It takes $1 million to make one doctor in Ontario. Why not give more money to have more doctors and not less?

Damerla replied that every year the Ontario Ministry of Health’s budget is public. She said that in no year did we spend less than the year before. That might be good news…unless you actually would like the government to spend less on health care.

Damerla also took some jabs at the former Harper government. When the Canada Health Accord was first signed 30 years ago, the federal share of the health care costs was 50 per cent; today that number is 23 per cent. That was not necessarily the Harper’s government’s fault alone; the decrease in federal health care dollars has decreased under every government for the past 20 years.

Regarding the issue of nurse layoffs, Damerla explained that when nurses are listed as being laid off, it’s because of union rules in regards to switching jobs internally–nurses are laid off and then rehiredfor another position. As for the doctor shortage, the places where there is a doctor shortage are places where they are less people living, such as Wawa Ontario, and hence doesn’t require more doctors. Damerla is adamant that there is no doctor shortage in Mississauga.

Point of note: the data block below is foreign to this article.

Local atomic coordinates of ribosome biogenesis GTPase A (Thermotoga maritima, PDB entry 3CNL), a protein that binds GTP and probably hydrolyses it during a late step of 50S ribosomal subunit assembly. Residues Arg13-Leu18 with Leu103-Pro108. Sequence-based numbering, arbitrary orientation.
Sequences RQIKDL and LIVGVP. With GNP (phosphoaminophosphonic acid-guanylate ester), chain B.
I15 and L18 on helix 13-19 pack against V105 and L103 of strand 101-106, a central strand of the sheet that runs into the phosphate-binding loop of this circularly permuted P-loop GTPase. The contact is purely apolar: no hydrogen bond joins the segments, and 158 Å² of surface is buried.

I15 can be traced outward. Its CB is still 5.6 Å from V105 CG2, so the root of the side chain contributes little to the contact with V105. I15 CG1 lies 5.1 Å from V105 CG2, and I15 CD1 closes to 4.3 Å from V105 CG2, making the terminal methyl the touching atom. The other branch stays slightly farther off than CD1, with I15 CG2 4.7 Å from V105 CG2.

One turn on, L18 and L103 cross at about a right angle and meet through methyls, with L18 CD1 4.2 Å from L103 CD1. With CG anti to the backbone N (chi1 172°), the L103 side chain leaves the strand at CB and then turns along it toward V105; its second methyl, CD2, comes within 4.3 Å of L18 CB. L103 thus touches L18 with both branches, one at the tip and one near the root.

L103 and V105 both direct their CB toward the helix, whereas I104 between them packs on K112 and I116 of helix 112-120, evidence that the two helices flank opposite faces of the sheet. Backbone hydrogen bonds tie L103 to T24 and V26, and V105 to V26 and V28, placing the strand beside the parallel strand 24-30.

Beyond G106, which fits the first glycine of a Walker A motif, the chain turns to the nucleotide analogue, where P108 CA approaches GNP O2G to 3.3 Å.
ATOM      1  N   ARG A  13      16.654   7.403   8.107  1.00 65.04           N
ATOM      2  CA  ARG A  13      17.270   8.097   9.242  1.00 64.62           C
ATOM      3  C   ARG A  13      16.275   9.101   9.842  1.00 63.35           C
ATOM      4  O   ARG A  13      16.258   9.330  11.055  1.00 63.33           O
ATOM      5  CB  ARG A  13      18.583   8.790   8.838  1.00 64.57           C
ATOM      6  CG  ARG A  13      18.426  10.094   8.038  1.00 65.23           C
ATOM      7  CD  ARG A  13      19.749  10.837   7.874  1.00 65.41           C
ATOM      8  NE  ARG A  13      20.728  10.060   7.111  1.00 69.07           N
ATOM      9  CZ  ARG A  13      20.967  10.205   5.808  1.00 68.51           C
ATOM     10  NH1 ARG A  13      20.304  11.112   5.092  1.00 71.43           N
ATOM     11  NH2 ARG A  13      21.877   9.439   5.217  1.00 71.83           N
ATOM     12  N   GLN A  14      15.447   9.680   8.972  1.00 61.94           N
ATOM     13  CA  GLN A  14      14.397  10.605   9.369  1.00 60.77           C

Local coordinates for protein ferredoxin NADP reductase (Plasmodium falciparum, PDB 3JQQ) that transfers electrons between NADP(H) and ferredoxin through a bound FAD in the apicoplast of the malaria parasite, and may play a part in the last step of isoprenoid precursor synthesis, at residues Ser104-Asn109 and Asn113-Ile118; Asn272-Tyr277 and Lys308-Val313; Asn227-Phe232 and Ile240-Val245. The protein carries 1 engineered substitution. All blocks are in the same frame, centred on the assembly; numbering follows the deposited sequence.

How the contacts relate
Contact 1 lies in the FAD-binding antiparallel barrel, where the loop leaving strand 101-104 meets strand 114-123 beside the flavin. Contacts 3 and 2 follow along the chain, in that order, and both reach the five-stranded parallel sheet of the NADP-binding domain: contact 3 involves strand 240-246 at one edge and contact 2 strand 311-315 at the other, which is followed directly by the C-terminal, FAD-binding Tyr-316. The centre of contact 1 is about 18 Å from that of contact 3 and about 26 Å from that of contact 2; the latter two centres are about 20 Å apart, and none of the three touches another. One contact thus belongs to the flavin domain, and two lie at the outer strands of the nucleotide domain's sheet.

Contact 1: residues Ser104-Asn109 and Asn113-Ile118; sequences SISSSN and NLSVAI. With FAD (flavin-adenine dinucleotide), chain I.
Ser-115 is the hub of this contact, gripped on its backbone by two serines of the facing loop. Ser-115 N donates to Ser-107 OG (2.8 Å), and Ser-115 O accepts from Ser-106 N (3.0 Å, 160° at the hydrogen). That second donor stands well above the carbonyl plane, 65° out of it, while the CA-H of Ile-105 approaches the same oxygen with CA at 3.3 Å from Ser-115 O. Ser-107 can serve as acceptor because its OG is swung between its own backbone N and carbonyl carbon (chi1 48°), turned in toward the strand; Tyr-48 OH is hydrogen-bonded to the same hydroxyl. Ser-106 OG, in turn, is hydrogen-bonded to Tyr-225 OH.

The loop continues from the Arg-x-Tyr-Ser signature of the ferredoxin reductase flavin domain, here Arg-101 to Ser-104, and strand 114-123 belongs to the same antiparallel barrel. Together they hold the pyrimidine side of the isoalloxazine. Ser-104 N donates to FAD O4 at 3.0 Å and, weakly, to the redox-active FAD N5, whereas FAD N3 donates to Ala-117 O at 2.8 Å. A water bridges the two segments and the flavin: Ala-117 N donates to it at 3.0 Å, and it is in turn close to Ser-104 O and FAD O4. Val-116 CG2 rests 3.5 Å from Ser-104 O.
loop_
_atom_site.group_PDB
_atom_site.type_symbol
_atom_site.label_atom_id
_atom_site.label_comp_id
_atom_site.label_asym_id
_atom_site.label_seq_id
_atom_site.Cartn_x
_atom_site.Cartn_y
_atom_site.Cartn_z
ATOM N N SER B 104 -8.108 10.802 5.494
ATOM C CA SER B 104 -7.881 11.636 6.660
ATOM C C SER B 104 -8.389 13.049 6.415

Someone asked about medical tourism, which is the practice of Canadians going abroad to other countries for medical procedures because they’re more available and they don’t mind paying more money. Damerla said she would prefer health care dollars for Ontario to be spent in Ontario, but as to how the government is going to enforce such a stand, that was not clear. After all, if wealthier people prefer to go somewhere else for their medical care, doesn’t that just free up room for those who are continuing to use the public healthcare system?

If you were not able to attend this town hall but still have more questions about the hospital expansion, there is another meeting hosted by MPP Damerla this Friday, March 4, at 7 pm at the John Paul II Cultural Centre at 4300 Cawthra Road.